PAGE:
Most recently, gun control advocates have joined anti-abortion advocates in accusing me of being in favor of child murder. Interestingly, neither of them seem to be quite so bothered when the political party of their favor chooses to blow children into small pieces from an unmanned drone. This may be more evidence of my cynicism, but I'm somehow unable to take their adamant cries for child protection quite so seriously in that context. I could just be crazy, but to think that there's some degree of partisanship driving the calls for gun control and the abolition of abortion doesn't seem beyond the realm of reality. This isn't to say that there isn't some degree of genuine belief in what they're advocating, but honestly, especially considering that some of the people who've accused me of being indifferent to the death of children have had significant enough time and dealings with me to know exactly how wrong that accusation is. I don't put a specific premium on categories of human life, which is really the main difference. A collection of cells isn't a human being as far as I'm concerned, and a Pakistani child's life is worth no more and no less than an American child's life. Let's be clear here, the drone program that's been killing children since it's inception has a two percent target kill ratio, meaning that of the people it kills, only two percent of them are the actual targets. And somehow I'm the one who is indifferent to murder. As far as I'm concerned, killing should be completely restricted to incidents where a person believes their life is in danger. That's pretty much it. It's also worth pointing out that all of this concern for the welfare of children should, logically, have lead to an effort to ban or heavily regulate the Catholic Church, considering that it engaged in a cover up of the magnitude that it did. Those kids are going to have to live with their wounds, which for some of them is going to mean many years of a kind of pain that might be a fate almost as cruel as death.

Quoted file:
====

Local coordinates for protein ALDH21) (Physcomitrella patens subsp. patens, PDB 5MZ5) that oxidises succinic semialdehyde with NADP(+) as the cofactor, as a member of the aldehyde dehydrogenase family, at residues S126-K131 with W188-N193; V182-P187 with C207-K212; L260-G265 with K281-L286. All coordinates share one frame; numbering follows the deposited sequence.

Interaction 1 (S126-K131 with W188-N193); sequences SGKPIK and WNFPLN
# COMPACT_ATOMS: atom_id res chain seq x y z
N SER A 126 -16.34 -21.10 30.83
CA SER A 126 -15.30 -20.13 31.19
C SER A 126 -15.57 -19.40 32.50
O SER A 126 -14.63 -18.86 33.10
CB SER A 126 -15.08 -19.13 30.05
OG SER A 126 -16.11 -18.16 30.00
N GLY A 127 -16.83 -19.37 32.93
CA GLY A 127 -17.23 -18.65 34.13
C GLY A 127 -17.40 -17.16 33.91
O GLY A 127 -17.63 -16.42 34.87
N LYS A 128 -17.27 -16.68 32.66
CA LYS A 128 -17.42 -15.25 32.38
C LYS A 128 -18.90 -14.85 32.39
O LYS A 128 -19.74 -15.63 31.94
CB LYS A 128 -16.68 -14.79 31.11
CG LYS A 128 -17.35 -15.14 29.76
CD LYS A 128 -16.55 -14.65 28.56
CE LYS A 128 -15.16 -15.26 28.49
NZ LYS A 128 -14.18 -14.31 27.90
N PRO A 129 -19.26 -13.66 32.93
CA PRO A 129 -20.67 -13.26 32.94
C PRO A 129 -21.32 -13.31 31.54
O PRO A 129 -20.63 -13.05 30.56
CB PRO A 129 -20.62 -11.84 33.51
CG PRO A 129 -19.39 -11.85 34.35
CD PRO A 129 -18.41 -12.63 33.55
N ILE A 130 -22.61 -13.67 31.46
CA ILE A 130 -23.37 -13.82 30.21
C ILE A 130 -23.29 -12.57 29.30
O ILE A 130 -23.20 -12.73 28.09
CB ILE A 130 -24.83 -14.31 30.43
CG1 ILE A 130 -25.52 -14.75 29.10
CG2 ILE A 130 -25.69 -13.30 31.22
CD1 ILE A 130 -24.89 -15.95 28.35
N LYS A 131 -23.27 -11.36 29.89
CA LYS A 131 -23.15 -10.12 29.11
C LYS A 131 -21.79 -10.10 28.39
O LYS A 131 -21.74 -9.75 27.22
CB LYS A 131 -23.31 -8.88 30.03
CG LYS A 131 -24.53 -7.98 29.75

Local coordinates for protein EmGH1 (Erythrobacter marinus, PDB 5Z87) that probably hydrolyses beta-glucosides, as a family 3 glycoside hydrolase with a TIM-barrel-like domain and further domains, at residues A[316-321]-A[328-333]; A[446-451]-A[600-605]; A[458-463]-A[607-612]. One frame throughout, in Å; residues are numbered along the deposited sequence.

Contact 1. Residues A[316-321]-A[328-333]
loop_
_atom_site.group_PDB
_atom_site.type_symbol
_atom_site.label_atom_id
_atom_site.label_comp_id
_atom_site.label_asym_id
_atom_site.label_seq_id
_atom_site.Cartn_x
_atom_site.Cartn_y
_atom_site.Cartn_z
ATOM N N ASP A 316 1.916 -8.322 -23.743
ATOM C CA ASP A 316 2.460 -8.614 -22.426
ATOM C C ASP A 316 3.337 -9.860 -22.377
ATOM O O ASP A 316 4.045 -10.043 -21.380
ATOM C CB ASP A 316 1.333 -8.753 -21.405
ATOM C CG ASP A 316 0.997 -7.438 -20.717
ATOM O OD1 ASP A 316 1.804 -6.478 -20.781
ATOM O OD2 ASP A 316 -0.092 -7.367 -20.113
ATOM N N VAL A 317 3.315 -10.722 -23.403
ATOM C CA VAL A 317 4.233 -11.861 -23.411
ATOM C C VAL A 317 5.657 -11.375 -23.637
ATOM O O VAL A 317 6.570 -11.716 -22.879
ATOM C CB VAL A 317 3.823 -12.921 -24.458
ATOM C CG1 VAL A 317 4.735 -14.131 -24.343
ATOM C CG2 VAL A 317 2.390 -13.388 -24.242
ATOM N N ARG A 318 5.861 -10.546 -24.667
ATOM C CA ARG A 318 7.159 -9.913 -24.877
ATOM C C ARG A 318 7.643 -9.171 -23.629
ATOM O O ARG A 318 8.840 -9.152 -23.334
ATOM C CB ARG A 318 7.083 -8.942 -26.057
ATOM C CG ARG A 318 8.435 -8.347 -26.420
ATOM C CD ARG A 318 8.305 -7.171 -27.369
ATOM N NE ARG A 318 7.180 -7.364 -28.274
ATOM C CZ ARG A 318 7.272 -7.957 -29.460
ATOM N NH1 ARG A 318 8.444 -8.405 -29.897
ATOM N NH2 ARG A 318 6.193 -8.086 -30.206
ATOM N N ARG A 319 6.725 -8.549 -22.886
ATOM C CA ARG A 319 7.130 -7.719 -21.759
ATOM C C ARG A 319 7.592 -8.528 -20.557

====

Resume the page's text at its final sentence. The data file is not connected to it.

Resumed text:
I'm not a political operative. I've never joined up with either party. I've never worked for a campaign for a candidate from either party. There was a period of time in my life (let's call it The Bush Years) when I definitely identified more with the Democratic Party, but at this point, I'm still asking many of the same questions and attempting to address the same issues now that their guy is in power, and for that I've been called a racist, an idealist and out of touch with reality. Again, it's interesting that they weren't calling each other those things when they were asking these very same questions of G.W. Bush. Republicans, it seems, have suddenly found their "principles" when it comes to many of these same questions. That is, of course, after eight years of defending the actions of the Bush administration that made the asking of those questions necessary and to which they responded by calling the persons asking those questions "unpatriotic."

I'm not a television personality. There is no monetary or career gain in expressing my opinions and feelings. In fact, probably in more cases than not, expressing my opinions and ideas would detract from the jobs I'd be allowed to have. I can basically guarantee at this point that I'd never qualify for a federal security clearance. I can also basically guarantee that if I were to attempt to get a job for a company that did significant contracting work for either of the major political parties, it wouldn't be happening. There's way too many publicly available blog posts of my criticisms of both political parties and the federal government. The fact that I seemed to have been instilled with the idea that power must always be questioned and held accountable has cost me more than it has won me monetarily. I can sleep at night though.

What does all of this have to do with my initial question? What does any of this have to do with asking why I should trust you?

You hate each other. At the end of the day, that's all there is now. You hate each other.

I'm not talking about hating the party leaders of the party you're in opposition to or their various public surrogates either. You hate each other. I'm talking about your neighbors and members of your community, people whom you may have far more in common with than the political partisans you've chosen to hitch your wagons to. The disdain with which you address each other and with which you talk amongst yourselves about the others is breath taking.

 I certainly know the majority of you don't spend much or any time at all actually listening to each other. You don't listen to me, and I'm not even one of them. For the majority, you stop listening the minute you realize I'm not one of you. Many of you badger, belittle and bully anyone who isn't one of you. Consider for a second what it says about you that because someone disagreed with you, you'd say they are either in favor of or indifferent to the murder of children. Think for a second about that...